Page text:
old chinese blind man

A blind man plays music in the street

I managed to navigate the buses in Kunming quite easily, which was a welcomed relief after the train ride from hell.

In fact, if the buses had been complicated, my sleep-and-food-deprived body probably would have just given up on the spot and collapsed under my backpack, which magically has grown heavier since I put it on two days ago!

I checked into a pretty decent hostel called “The Hump.” Go figure. It’s a big place with decent dorms for about 25 yuan, or $3.50 a night. Like most hostels, they make up the prices for cheap rooms by charging outrageous food and drink prices. I decided to beat the system and go for a little walkabout to check out my new home city.

Kunming is a city of just over a million people, so I was expecting something sort of charming, like Chiang Mai in Thailand, I think. That is the problem. Lao Tzu said: “A man with no expectations is never disappointed”…I should have paid attention. Unfortunately, all that I have found here so far is the usual gray, concrete city with a polluted gray sky looking down from above. It is still chilly and raining, which is the same weather I left 3,100 kilometers to the north. I guess I was expecting some palm trees, a bucket, maybe a nice dark-skinned girl putting flowers around my neck. Wrong.

I still wanted to give Kunming a fair shot, so I walked for hours. My adventure started within the first 30 minutes, however. I was walking on a wide tourist street, equipped with the usual McDonald’s and KFC which seem to be everywhere in China, and the sidewalk really wasn’t that crowded. I was just in my own little vagabonding world, hoping to find a cheap noodle shop somewhere and maybe a friendly face.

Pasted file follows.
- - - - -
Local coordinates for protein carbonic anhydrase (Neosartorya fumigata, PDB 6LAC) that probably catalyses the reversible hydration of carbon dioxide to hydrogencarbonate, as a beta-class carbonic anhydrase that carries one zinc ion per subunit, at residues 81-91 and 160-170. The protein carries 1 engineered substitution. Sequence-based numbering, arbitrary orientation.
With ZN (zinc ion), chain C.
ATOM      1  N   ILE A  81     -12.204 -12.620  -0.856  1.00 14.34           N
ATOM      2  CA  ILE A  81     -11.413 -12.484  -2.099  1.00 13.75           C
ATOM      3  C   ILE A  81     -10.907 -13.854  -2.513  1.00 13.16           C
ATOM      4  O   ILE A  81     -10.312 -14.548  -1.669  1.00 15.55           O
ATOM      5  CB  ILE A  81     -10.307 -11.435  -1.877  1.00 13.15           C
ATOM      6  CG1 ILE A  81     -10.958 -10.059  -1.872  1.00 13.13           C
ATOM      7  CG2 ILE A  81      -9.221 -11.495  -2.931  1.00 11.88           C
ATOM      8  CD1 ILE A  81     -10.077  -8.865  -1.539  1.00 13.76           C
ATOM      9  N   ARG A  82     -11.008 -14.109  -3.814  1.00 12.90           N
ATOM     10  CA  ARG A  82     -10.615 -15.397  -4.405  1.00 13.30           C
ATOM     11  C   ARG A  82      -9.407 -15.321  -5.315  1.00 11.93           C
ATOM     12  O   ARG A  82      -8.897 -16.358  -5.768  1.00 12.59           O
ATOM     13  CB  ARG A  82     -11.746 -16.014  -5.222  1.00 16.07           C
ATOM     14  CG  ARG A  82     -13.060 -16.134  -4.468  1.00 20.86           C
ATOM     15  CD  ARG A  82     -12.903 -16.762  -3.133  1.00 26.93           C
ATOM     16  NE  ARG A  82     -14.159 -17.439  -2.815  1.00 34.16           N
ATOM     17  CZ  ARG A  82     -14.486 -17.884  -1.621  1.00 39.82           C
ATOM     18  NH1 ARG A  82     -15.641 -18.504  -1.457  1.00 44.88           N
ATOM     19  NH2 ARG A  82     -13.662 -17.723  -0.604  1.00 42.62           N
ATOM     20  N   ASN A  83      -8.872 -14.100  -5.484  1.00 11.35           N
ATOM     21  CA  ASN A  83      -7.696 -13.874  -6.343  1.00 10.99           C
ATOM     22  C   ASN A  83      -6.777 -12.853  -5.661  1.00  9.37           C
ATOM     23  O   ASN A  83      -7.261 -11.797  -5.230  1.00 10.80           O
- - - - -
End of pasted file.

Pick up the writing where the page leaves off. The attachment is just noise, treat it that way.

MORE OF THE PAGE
I felt a small tug on my bag; on any other day I might have ignored it, but for some reason I turned around and caught a dirty-clothed asshole with his arm elbow deep in my day bag. I gave him a hard push and noticed that every other pocket on my bag was wide open. He had been walking with me — and robbing me — for a while. He gave no reaction and just stood there smiling with his hands by his sides as I tongue lashed him in my pitiful Mandarin. A crowd gathered and they were all laughing. Surely, someone had seen him tailing me for a while, fumbling with zippers, but no one said a word. It was broad daylight!

So much for karma.

I took a quick inventory and everything seemed to still be there. Keep in mind, I am humping around an $1,800 SLR camera setup. He just could not get it out of the bag — yikes! Suddenly, just seeing him standing there smiling at me filled me with rage. I called him bu hao ren (bad person) and got in his face, pointing to my bag. I put it on the ground between us and said ni yao zhe? (you want this?) pointing to my bag. If he had even flicked an eyelash at it I would have given him the best kick I could muster after a month of Shaolin training.

I was so angry that I was shaking with adrenaline.

He never moved. Just stood smiling that same toothless smile. A police officer walked up and I tried to explain what happened, the policeman just waved his hands at me to move along…suddenly, I was the trouble maker!

Needless to say, this has left a small bad taste in my mouth about the city that I had just traveled 36 hours to see. I may hang around a day or two to see the Stone Forrest here, but otherwise I am off to the mountains near Shangri-la. One other option is that there are consulates here and I can spend a week either working on my Vietnam visa or extending my China visa.

My Thai islands are calling me more and more from the far south, but I just cant bring myself to leave this country yet. Who knows, I may still find myself trying to decide between going home to prepare for the deep dive in the morning and ordering another Thai bucket.